Written on April 9, 2012 at 10:04 am , by Rosalind Wiseman
Treat everyone the way you want to be treated.
I’ve never specifically talked to my kids about race but my kids know that everyone should be treated equally.
Unfortunately, these are the most common statements parents say about talking to their children about race.
I’m fully aware that people may read what I just wrote and think I’m out of my mind. In fact, I’d totally understand if you thought, “Why unfortunate? That’s exactly what parents should be saying to their kids.”
But the reality is that for most parents, that’s all we say. We keep it general because we often don’t understand or admit to ourselves our own feelings about race. So we believe we are imparting our values and that our children will turn around and value people equally regardless of race.
Well, the reality is a lot more complicated and uncomfortable, and if you watch Anderson Cooper’s special Kids on Race you’ll see what I mean. What the AC360 team did was empathetically but directly challenge all of us to confront the truth about what kids think about race. As the researchers they worked with showed, while we have made great improvements in reducing explicit racism, we have much farther to go to stop implicit racism: the biases we all have about people of different races.
AC360 asked Dr. Melanie Killen, a revered child psychologist and University of Maryland professor, to design and implement the study, help highlight and explain key findings and offer advice and explanations to parents who allowed their children to participate.
Specifically, the show investigates a concept known as “subconscious racial bias.” This is described as “a bias that kids pick up on from messages they hear at school, at home, the characters in the TV shows they watch, what they see online.” As Killen points, these are not overt feelings of racism, but rather “the things that we’re not aware of, the things that we do when we don’t realize it.”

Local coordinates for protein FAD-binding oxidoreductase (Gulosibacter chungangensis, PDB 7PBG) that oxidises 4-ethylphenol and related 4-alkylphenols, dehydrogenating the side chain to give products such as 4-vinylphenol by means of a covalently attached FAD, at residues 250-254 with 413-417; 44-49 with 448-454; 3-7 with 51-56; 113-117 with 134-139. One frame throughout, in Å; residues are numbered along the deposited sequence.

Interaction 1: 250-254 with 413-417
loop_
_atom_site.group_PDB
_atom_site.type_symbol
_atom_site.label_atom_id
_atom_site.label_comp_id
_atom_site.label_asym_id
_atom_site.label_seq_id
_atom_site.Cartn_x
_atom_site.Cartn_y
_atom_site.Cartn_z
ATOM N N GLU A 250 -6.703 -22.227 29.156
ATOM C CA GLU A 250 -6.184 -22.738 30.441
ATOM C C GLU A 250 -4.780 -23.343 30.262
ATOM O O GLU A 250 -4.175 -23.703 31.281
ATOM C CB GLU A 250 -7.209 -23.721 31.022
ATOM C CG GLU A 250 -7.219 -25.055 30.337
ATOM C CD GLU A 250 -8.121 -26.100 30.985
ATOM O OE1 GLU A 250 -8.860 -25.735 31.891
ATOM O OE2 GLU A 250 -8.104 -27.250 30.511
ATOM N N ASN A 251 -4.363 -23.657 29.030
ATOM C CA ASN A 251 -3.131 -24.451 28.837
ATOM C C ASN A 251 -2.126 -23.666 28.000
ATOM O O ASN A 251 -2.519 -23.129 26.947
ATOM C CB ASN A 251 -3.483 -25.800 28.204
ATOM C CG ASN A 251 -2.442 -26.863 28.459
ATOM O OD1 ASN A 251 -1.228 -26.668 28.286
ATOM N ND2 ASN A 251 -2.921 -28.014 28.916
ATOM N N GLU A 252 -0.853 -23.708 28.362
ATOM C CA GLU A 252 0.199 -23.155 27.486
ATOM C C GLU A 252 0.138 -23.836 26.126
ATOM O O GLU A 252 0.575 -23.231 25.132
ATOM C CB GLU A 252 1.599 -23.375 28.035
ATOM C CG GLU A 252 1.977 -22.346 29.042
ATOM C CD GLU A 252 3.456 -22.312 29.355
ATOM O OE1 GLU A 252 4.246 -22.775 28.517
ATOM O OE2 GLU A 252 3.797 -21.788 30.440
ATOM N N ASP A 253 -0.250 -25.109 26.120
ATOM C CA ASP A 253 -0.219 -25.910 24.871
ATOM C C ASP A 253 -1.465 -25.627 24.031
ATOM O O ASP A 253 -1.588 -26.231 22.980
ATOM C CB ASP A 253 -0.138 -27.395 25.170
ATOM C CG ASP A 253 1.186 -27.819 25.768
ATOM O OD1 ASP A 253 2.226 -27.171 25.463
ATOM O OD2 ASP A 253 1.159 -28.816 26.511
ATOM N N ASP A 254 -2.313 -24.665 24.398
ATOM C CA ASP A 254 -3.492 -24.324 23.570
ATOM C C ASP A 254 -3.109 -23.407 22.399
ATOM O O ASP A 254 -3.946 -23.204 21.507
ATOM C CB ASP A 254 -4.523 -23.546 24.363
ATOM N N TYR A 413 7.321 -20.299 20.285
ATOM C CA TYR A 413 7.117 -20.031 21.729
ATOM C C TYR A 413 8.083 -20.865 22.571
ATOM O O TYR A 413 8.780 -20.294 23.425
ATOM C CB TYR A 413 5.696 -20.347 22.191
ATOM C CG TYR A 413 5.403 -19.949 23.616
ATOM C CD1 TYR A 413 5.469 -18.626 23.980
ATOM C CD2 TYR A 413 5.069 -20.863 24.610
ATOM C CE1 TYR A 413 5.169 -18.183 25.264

And acknowledging and understanding how those biases work is essential if we are truly committed to making our culture less racist.
No doubt this a very uncomfortable thing to do. Think about how awkward people get about even talking about race difference. Like when a young child describes an African American person as a black person and the parent shushes the child. Or when we are describing a person of color to someone else and we’ll describe everything about them except one of their primary physical traits–the color of the skin. It’s laughable except for the fact that those shushed children learn that there’s something inherently so shameful about these people with darker skin that a physical characteristic can’t even be named and dancing around a subject never gets us to authentic dialogue.
As I watched the show, I caught myself wondering how my sons would answer the questions the researchers asked the kids in the show. But what I am certain about it that even though I’ve talked to them a lot about race, I wouldn’t be shocked if they answered like all the other kids and showed race bias against African Americans.
So tomorrow night my children will be very happy when I tell them they get to watch TV after they do their homework–and then we’ll watch the show and discuss it over dessert. I don’t want my children living in a race-blind society. I do want them living in a racism-aware society. Kids on Race is a great way to do help me do that.
How have you spoken to your kids about race? Share in the comments below.